Elm trees returning to UD Green
Project to restore historic look of campus center
Majestic elm trees will soon return to the University of Delaware’s North Green, years after most of the university’s original elm trees fell victim to disease.
The elms will replace nine trees that were felled last month to allow for the replacement of steam lines under The Green.
“The removal of the trees was necessary to replace the steam lines, but we are also viewing this as an opportunity to restore historical components to campus by using an elm-disease resistant cultivar that will most closely resemble the American elm,” UD spokesman Peter Bothum said in an emailed statement.
American elms were a focal point of the original layout of The Green – formerly called The Mall – which was designed by landscape architect Marian Coffin in 1919. Though there were once more than 160 elms at UD, over the years, most had to be cut down due to Dutch elm disease, which is transmitted by beetles.
The elms were replaced with Japanese zelkova trees, which were thought to look similar to the elms, but the results were disappointing because the zelkovas did not create the arching effect most people associate with the expansive canopy of a large American elm, according to Sue Wyndham, UD’s current landscape planner.
The current replacement project began in early June, and crews have closed off The Green between Main Street and Delaware Avenue, dug up most of the ground and cut down nine trees. Only two remaining elms were saved.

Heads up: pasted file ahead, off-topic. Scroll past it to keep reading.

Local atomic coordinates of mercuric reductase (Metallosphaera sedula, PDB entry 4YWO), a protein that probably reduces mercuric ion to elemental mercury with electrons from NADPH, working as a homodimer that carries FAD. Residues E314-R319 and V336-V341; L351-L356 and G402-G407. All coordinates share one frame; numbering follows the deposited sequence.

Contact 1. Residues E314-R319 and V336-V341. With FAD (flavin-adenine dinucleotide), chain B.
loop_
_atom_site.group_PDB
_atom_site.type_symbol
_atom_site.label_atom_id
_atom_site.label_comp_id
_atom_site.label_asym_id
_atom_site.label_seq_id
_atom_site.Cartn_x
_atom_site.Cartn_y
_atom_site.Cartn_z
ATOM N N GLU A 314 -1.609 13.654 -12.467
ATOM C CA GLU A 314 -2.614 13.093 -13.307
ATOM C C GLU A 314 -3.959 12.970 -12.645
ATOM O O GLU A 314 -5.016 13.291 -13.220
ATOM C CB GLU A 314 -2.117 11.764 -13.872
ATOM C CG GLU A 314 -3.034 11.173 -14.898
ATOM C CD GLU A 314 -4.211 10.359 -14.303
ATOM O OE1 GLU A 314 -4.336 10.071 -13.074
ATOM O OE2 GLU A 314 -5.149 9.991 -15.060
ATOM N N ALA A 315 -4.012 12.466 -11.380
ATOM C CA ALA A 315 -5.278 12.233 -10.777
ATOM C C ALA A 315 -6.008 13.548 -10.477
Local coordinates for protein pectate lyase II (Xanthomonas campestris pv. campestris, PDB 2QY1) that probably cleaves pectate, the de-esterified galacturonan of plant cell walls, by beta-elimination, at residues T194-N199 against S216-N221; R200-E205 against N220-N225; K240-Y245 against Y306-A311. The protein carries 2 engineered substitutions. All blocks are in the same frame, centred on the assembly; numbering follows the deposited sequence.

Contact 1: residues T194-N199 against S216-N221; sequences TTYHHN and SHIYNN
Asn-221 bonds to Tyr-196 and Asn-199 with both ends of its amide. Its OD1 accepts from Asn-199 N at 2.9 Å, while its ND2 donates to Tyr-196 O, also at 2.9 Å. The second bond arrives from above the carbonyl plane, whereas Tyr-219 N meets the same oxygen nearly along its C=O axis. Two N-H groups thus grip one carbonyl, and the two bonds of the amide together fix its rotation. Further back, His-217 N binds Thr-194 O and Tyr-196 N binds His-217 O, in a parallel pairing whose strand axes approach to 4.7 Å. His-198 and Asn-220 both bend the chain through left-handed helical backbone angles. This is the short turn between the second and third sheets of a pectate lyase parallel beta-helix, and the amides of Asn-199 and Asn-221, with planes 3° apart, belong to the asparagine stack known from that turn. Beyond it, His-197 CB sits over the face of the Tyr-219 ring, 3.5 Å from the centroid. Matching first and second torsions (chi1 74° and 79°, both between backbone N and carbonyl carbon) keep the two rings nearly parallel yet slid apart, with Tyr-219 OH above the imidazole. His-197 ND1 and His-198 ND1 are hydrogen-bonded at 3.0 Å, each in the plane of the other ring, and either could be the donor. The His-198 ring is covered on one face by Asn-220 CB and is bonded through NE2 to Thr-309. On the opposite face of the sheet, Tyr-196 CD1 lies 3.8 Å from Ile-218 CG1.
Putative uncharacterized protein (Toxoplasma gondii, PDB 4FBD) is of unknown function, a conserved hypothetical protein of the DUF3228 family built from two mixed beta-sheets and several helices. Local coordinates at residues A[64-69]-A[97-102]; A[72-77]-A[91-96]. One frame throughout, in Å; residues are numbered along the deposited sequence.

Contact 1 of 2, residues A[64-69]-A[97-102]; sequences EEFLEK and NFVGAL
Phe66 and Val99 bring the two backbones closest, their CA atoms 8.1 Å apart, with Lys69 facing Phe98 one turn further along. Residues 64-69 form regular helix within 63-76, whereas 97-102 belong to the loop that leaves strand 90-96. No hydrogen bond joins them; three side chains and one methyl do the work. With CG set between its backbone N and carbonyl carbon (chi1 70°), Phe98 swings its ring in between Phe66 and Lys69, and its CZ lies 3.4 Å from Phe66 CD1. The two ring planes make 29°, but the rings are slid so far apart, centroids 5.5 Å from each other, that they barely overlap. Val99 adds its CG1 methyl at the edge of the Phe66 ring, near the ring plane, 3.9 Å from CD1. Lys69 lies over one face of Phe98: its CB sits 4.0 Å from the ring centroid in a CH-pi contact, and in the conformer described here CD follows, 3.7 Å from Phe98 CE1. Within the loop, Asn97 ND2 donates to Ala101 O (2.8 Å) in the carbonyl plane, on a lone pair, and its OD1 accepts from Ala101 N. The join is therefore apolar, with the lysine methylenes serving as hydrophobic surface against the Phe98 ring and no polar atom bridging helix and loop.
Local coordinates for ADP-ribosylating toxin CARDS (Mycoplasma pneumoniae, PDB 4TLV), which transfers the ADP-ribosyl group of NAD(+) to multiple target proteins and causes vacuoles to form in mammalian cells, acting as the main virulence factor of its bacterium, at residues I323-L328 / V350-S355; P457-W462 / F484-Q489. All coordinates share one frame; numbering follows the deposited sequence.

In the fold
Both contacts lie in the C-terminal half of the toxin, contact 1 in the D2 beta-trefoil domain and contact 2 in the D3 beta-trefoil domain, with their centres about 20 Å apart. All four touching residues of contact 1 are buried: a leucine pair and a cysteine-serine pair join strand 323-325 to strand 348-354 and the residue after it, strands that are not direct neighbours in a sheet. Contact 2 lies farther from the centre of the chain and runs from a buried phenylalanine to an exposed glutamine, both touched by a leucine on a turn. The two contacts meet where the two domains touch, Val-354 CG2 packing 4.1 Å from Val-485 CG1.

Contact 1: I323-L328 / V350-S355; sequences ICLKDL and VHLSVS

UD will be replacing a failed steam line, and the project is slated to be finished by late August, in time for students to move in.
After the steam line is in, workers will plant 14 to 16 Princeton elms, which are less susceptible to disease.
“The replacement of these trees, however, provides a wonderful opportunity to restore the trees planted in this area to the original design intent,” Wyndham said in a statement.
Still, though, returning students used to seeing tall trees providing shade on the North Green may find the scene jarring. The new trees will eventually grow up to 60 feet tall, but will take at least a decade to reach full height.
Workers install new steam pipes under the University of Delaware Green. Most of the existing trees had to be cut down to make way for the project, but they will be replaced by elm trees.